Published Jan 01, 2006Before stepping into the spotlight as a solo acoustic guitarist, Harris Newman was a sideman for much of Montreal's avant-rock elite, playing on albums by Hrsta, Esmerine, Hanged Up, Angela Desveaux, and spent many years in the late '90s "damaged roots" band Sackville. Lately he's been recording a new duo with Godspeed percussionist Bruce Cawdron called Triple Burner, which expands on the guitar/drum duets that make up part of his 2005 solo album, Accidents With Nature and Each Other.
If none of that rings a bell, anyone who's bought Montreal indie music in the last seven years will notice Newman as the city's mastering engineer of choice. Newman's skills have provided the finishing touch on albums by Arcade Fire, Wolf Parade, Bionic, AIDS Wolf, the Dears, We Are Wolves, and almost everything on Constellation and Alien8 Records. What started out as a hobby for friends turned into a full time gig two years ago when he realised he was mastering records up to 40 hours a week on top of his day job and developing tendonitis from working on a mouse all day.
Newman operates entirely out of a bedroom in his modest apartment in Montreal's Little Italy, where he's slowly acquired gear to meet his needs. The room looks more like a storage room than a designed sonic space. "I'm the first to admit that the room here is the weakest link in what I'm doing," he says. "Every room has character and anomalies, and even in the better-designed spaces it's still something you have to negotiate. I'm very familiar with the characteristics of this room, and I do a lot of work in my living room with a totally different set of speakers. I can triangulate between that space, this space, and headphones and take them to a place where I'm happy."
Working with available means also applies to his choice of acoustic guitar, a Harmony Sovereign that was the first and only guitar he's ever owned (actually, it's been on extended loan from his uncle since Newman was 14 years old). "Periodically I think I should buy a nice guitar; this one is basically a Sears catalogue model from the '60s," he explains. "I just haven't found a guitar I like more and I've tried. Whenever I do go looking, I'm always disappointed. I'll find something for $2,000 that's almost as good as the $200 guitar I already own. I'm a bit of a gear nut, but all the instruments I play are the first things I ever owned. My lap steel is a 1955 Gibson that I bought off the bass player in my first band when I was 15."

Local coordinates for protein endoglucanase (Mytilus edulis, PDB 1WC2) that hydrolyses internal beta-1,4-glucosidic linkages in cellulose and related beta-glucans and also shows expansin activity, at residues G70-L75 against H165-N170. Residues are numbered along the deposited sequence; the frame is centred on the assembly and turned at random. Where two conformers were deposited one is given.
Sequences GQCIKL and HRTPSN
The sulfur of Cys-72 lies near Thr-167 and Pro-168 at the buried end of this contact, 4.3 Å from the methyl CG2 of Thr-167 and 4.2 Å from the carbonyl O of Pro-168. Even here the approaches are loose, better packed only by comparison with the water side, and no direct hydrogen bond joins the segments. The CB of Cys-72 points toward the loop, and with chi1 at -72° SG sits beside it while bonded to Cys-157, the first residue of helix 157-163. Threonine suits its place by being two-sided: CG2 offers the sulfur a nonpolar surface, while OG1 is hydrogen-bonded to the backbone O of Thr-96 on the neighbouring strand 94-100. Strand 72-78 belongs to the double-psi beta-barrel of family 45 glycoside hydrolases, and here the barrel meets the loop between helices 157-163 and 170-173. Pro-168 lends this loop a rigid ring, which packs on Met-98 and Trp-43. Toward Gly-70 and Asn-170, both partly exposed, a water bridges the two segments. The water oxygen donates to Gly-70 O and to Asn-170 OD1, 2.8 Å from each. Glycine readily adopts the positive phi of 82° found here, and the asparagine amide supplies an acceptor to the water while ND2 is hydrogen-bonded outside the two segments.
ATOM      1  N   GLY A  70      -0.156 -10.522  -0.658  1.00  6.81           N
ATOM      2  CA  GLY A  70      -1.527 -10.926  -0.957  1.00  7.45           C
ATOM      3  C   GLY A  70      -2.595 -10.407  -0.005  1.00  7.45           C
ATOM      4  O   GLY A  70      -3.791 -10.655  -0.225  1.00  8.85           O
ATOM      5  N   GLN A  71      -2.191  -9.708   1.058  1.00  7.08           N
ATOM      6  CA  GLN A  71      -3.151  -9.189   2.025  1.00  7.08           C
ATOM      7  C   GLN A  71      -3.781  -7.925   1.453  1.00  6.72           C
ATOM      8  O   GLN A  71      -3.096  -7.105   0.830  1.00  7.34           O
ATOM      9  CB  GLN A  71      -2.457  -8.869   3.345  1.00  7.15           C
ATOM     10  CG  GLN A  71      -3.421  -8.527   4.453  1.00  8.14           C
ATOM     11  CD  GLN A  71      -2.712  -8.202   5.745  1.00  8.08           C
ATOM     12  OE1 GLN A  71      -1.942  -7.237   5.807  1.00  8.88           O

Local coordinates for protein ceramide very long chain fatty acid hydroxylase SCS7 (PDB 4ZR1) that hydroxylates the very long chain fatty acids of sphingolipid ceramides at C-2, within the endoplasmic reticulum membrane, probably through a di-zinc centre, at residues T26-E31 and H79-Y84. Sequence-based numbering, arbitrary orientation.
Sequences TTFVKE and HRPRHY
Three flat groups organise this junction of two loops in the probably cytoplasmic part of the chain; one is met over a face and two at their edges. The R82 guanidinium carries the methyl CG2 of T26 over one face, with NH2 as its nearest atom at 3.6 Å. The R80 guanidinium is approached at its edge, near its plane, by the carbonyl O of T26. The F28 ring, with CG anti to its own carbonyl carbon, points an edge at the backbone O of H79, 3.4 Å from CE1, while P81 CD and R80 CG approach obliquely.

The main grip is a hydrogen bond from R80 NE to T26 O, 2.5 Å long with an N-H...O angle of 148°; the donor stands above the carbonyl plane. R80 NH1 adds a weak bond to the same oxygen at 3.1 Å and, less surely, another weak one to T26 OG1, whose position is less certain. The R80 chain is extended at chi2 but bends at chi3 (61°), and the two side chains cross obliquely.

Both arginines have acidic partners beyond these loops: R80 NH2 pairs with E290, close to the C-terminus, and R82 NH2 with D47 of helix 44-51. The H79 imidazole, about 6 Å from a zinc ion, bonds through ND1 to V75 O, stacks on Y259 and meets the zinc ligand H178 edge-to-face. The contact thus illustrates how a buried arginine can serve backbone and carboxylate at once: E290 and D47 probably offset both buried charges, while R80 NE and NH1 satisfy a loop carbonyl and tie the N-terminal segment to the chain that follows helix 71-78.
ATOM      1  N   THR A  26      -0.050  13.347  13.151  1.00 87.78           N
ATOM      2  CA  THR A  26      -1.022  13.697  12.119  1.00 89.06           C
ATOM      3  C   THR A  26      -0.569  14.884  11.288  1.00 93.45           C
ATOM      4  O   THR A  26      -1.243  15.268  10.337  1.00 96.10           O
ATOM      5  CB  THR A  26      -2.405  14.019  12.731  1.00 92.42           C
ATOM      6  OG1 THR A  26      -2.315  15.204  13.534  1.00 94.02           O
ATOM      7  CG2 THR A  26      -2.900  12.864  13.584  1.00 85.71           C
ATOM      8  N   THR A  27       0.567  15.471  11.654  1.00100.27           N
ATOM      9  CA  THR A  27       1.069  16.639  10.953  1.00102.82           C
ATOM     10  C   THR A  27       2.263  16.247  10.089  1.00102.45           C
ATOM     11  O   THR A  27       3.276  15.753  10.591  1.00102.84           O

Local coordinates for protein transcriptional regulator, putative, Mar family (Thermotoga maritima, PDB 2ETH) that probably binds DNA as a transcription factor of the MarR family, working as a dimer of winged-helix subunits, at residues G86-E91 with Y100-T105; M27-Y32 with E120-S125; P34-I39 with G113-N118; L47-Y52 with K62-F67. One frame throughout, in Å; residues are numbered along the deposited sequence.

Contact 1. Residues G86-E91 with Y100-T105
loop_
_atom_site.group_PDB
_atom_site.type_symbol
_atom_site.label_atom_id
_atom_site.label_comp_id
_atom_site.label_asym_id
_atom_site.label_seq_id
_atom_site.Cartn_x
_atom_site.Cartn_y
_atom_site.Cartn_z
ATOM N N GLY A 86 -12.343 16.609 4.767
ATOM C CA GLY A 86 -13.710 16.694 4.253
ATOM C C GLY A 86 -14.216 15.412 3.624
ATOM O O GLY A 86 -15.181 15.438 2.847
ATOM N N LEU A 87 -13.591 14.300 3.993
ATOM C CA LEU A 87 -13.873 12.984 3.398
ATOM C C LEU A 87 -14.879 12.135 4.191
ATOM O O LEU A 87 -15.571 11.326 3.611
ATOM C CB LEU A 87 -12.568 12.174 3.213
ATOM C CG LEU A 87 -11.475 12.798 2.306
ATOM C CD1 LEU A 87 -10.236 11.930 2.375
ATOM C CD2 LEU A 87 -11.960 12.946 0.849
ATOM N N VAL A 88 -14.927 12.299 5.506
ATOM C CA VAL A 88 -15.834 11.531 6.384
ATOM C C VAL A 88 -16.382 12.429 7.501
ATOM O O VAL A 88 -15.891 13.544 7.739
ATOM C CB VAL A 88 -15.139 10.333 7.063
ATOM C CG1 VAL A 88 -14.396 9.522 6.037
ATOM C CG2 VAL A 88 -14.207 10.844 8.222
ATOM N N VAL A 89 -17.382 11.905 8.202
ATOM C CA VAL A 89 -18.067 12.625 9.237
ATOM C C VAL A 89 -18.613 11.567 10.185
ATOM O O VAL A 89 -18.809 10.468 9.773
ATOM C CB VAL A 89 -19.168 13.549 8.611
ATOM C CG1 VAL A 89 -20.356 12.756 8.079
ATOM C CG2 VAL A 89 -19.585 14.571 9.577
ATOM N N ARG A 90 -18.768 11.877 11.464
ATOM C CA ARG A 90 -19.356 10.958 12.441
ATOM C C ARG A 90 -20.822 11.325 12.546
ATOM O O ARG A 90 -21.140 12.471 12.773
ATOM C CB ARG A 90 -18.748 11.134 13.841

Keeping things close to home relates directly to his decision to start playing solo acoustic, which stemmed from his disillusion with band dynamics and politics. "I don't think this would have happened if I wasn't already set up to do recordings by myself," says Newman. "It was very much a power trip: from A to Z I was able to control the whole process. I did do a studio session at one point, and within an hour I knew I couldn't do it. As soon as you're in a studio there are things outside of your control: the tape is running, the clock is ticking. Here, I can start the hard drive running and play for eight hours."
Newman's approach to the acoustic guitar involves a bit of cheating: he uses a Fishman Rare Earth pick-up and a Fender Princeton amp, milking the sustain, reverb and slight distortion he can get as part of his compositions. But that's as complicated as his set-up gets for now. "As soon as you put too much junk between the acoustic guitar and the audience it devalues the process a bit," he reasons. "It makes it less intimate, you relate less directly to what the musicians are doing.
"Part of why I gravitated to the acoustic guitar is because it was something I could do by myself. I did a tour this spring and carried everything at once: guitar in one hand, amp in the other, backpack with some clothes and cables. Every once in a while I'll break out the lap steel or a looper and try and dig into things a bit more, but other than being curious I'm not really committed to extending beyond the simple platform I've given myself."
That said, he's not ready to go it alone entirely acoustically, as he discovered at a recent show in the States. "I played at a bookstore where there were no amplifiers, and it drove home to me how much I'm really not an acoustic guitar player! It was rather unnerving, and a few things crashed and burned. That was the first time I'd ever done that."